By Trinity Lutheran Church & School
For the Hollywood Star News
September 11-13 will mark the start of a year-long celebration of the 125th Anniversary for Trinity Lutheran Church and School and mark the 110th year of Concordia University-Portland (2811 N.E. Holman St.). This special three-day-weekend celebration with activities and festivities at Trinity Lutheran Church and School and the Concordia campuses will offer the opportunity for the community to gather and reminisce their Tiger, Blue Jay, and Cavalier days. It’s also an opportunity to recognize their shared beginnings – Concordia began in 1905 as Concordia Academy in the basement of Trinity Lutheran Church and School.
It all began in the late 1800s with Pastor Edward Doering, a young pastor from Illinois who arrived in Portland in the summer of 1881. He made many hazardous and difficult trips throughout the Willamette Valley on horseback, making contacts with Lutherans in Salem, Albany, Eugene and Mt. Angel, but it was in Portland that Missionary Doering saw his work culminate in the founding of Zion Lutheran Church in 1889 and Trinity Lutheran Church on December 10, 1890.
Today, the horses are long gone from Northeast Portland except for a few tie-down rings found on the curbs, but from September 11-13 there will be activities to mark the journey of Lutheran education all weekend.
On Friday there will be two special chapels, tours, alumni choir practice, a Concordia University soccer game, and visiting at the Concordia Ale House. The next day will start early at 9 am at Trinity Lutheran Church and School with “The Luther Lap” a 2.28-mile walk/run with the Tiger Marching Band leading it off and ending with a final lap around the Concordia stadium cheered on by the CU Cross County team. After crossing the finish line, alumni are welcomed to the rehearsal for the Sing Again Alumni Choir in the CU Fine Arts Building from 11 a.m. to noon. Everyone is welcome to take a step back in time with a walk through display of history in the CU library and, of course, there will be birthday cake for all at the end.
The Education Sunday Service will accent the festivities at 10 a.m., and all alumni and friends are invited to enjoy special guest speaker, Northwest District President Rev. Paul Linnemann, an alumnus of PLS and Concordia University.
The Sing Again Alumni Choir will practice at 9 a.m. and will be made up of Trinity Tigers, Blue Jays from Concordia, LuHi, PLS, and Cavaliers. They will perform under the direction of retired music teacher, Dick Wrye (1972-99). The service will be followed by a potluck picnic at Trinity Lutheran Church & School at 5520 N.E. Killingsworth St.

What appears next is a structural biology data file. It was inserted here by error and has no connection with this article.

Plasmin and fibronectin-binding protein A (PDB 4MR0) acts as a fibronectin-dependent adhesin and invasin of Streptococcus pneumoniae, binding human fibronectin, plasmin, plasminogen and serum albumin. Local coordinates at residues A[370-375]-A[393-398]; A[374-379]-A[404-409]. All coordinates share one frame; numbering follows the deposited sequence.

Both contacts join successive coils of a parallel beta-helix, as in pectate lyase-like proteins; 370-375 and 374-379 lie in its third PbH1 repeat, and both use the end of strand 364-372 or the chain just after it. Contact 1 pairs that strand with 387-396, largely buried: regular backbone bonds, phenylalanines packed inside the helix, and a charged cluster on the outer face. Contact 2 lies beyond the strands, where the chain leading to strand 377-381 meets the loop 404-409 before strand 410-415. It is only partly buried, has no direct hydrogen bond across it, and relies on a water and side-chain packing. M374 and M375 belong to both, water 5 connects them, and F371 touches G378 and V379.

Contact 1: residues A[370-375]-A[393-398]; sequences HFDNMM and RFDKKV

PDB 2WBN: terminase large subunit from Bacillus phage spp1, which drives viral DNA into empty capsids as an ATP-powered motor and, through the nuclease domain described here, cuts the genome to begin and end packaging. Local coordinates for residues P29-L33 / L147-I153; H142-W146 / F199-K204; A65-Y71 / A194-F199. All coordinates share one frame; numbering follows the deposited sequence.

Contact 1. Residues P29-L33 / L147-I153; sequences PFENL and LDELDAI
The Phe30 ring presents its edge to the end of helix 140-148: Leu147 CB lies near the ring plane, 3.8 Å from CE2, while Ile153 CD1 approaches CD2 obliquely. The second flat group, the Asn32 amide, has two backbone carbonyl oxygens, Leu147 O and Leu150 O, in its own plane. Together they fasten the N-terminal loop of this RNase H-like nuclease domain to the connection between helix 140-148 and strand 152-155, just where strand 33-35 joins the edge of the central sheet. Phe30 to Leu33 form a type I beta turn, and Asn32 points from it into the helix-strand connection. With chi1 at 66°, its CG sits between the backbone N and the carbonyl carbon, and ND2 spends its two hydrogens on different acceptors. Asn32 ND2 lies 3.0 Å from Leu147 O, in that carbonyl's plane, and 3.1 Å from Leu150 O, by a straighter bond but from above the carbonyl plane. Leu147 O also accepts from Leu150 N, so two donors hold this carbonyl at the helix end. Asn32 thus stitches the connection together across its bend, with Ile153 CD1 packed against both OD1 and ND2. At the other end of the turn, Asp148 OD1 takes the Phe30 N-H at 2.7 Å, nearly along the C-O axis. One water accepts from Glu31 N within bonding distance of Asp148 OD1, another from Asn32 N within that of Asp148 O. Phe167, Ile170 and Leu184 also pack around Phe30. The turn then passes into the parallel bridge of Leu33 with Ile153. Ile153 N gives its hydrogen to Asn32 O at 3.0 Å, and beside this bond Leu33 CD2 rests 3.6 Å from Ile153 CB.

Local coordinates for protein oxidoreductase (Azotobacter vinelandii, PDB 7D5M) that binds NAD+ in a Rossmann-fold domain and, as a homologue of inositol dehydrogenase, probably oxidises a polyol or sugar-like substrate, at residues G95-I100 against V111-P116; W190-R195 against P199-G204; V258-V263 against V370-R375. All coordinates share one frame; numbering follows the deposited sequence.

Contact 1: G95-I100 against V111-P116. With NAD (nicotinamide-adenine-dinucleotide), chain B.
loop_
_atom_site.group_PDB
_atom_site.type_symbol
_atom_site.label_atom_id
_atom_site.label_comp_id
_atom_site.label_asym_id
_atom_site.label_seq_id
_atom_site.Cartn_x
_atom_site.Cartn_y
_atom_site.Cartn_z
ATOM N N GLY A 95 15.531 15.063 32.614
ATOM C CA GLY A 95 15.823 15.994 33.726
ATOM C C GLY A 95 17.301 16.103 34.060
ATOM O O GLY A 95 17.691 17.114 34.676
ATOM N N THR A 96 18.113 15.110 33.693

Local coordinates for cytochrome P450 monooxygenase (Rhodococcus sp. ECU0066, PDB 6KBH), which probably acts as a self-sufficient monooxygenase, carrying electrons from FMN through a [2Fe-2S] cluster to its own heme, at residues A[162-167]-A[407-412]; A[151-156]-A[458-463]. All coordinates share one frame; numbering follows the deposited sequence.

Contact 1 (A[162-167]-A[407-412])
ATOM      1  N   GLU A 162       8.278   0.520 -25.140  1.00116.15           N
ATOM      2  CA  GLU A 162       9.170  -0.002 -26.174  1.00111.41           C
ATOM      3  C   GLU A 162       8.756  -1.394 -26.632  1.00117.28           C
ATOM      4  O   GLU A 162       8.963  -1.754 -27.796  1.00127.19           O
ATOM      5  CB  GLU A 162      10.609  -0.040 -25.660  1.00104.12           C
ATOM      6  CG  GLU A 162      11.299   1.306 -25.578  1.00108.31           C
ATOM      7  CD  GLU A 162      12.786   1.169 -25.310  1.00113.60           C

Help rebuild the past by loaning your mementos for the walk through history display
Do you have letterman jackets, choir records, trophies, uniforms, newspaper clippings, academic awards, or anything else from your Tiger, Blue Jay, and Cavalier days that you would like to loan to the history display? Then contact Becky Sprecher, Concordia’s Director of Alumni & Parent Engagement at 503-493-6454 or ude.d1501022662naltr1501022662op-uc1501022662@rehc1501022662erpsb1501022662.
Q: What is a Lutheran?
A: The name Lutheran is based on the Theologian, Martin Luther.
Q: Who was Martin Luther and how did he change the world?
A: Martin Luther was a German monk and professor. He has been called the “Father of the Reformation.” He protested against the Roman Catholic Church and their sale of indulgences in 1517 to fund the building of St. Peter. These actions set in motion reform within the Church and the world. Martin Luther was the first person to translate the Bible from Latin to German for the ordinary man to feel closer to God. He then used the newly invented Gutenberg printing press to print the Bible to help spread the word of God.
Q: What does the leader Martin Luther have to do with the 1960s leader, Martin Luther King Jr.?
A: The great civil rights reformer, Martin Luther King, Jr. was born Michael King, Jr. His father had both of their names changed in honor of the great protestant reformer Martin Luther after visiting Germany.
Complete outline of Celebration Weekend
Opening Day: Friday, September 11
10:30 a.m. Special Chapel Service • Concordia University in the Fine Arts Building.
11:00 a.m. Tours of Concordia University
11:30 a.m. GRW 108 in the George R. White Library and Learning Center. Enjoy refreshments and remembrances in the Art & Carol Wahlers Center for Applied Lutheran Leadership room.
History Display: A Step Back in Time – Lutheran education in Portland.
1:00 p.m. Special Chapel at Trinity Lutheran School followed by tours of the remodeled facilities.
5:00 p.m. Concordia Stadium: Cavaliers Men’s Soccer against Linfield College
Special Highlights: Later in the afternoon or after the soccer game head on over to the Concordia Ale House and enjoy a “Martin Luther Discount” on their famous burgers all weekend long.